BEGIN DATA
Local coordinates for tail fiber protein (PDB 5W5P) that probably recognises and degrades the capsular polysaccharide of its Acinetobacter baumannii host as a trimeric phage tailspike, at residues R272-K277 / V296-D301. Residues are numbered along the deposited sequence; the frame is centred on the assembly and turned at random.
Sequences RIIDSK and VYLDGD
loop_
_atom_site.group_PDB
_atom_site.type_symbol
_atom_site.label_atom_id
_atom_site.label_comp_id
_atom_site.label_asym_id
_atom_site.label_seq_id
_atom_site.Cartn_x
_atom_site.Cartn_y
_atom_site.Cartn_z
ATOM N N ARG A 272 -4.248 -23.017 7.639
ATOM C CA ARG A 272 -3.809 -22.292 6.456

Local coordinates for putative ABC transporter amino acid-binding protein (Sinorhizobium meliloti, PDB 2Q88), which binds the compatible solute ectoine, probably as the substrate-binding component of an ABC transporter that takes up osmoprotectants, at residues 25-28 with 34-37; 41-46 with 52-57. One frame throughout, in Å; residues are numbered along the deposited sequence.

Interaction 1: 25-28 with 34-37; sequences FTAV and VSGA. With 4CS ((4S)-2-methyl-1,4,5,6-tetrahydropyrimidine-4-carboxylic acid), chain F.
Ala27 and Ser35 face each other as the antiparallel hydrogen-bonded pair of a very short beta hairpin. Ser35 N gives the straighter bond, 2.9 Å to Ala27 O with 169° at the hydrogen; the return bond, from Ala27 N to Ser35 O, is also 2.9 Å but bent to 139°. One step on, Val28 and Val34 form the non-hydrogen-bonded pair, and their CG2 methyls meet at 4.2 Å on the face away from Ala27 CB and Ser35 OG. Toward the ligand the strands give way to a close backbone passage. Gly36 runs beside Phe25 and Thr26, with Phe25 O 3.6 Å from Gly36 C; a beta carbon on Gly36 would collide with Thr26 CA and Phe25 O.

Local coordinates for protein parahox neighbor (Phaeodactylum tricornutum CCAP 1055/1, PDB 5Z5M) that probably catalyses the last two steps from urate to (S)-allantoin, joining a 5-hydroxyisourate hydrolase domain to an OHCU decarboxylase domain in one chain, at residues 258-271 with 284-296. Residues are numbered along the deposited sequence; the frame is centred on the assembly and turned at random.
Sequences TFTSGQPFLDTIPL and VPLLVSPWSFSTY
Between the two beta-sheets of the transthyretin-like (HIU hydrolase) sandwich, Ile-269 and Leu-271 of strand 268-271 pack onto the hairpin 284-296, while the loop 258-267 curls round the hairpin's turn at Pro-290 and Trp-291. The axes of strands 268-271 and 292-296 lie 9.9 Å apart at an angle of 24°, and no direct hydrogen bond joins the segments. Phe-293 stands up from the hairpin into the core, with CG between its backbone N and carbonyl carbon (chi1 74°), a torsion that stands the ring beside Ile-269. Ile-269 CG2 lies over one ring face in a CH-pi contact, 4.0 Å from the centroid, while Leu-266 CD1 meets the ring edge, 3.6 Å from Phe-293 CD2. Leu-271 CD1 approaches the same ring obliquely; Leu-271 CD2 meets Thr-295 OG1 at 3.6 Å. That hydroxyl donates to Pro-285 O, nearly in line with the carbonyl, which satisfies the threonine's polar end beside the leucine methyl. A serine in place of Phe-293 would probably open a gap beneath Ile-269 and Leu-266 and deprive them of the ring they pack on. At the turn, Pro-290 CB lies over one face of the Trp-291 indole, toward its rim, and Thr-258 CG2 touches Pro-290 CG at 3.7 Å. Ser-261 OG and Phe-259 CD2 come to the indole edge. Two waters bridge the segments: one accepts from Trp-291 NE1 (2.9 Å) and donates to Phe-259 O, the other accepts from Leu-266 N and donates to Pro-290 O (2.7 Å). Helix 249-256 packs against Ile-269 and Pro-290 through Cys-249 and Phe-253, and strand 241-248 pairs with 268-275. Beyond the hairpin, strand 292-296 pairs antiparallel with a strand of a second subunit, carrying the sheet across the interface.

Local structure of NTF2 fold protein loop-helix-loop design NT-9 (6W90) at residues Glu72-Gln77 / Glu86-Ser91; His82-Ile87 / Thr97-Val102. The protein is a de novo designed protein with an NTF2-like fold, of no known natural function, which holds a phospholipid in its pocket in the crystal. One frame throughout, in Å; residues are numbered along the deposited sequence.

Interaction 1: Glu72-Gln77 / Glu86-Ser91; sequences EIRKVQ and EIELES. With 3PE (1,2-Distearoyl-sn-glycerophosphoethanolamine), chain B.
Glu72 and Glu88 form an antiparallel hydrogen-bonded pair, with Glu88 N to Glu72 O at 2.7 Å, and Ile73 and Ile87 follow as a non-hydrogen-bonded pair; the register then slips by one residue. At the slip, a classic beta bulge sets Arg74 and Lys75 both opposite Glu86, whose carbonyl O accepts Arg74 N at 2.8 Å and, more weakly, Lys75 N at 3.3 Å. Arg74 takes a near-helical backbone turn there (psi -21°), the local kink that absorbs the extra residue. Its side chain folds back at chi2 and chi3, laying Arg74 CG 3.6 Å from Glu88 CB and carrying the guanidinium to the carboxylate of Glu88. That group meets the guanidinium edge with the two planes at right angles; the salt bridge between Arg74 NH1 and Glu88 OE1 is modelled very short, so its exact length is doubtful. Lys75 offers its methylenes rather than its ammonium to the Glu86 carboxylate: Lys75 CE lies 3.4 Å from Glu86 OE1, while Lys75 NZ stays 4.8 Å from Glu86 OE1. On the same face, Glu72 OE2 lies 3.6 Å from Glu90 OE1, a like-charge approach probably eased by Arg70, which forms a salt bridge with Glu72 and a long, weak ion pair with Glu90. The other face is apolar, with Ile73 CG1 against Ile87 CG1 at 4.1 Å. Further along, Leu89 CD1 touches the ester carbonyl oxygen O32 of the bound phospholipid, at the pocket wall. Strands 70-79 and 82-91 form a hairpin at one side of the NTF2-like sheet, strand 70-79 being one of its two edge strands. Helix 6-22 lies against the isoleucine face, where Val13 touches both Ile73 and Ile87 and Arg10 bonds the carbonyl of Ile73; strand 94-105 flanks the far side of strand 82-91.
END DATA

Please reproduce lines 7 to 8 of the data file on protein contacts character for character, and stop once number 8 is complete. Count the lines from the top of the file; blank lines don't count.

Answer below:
_atom_site.label_comp_id
_atom_site.label_asym_id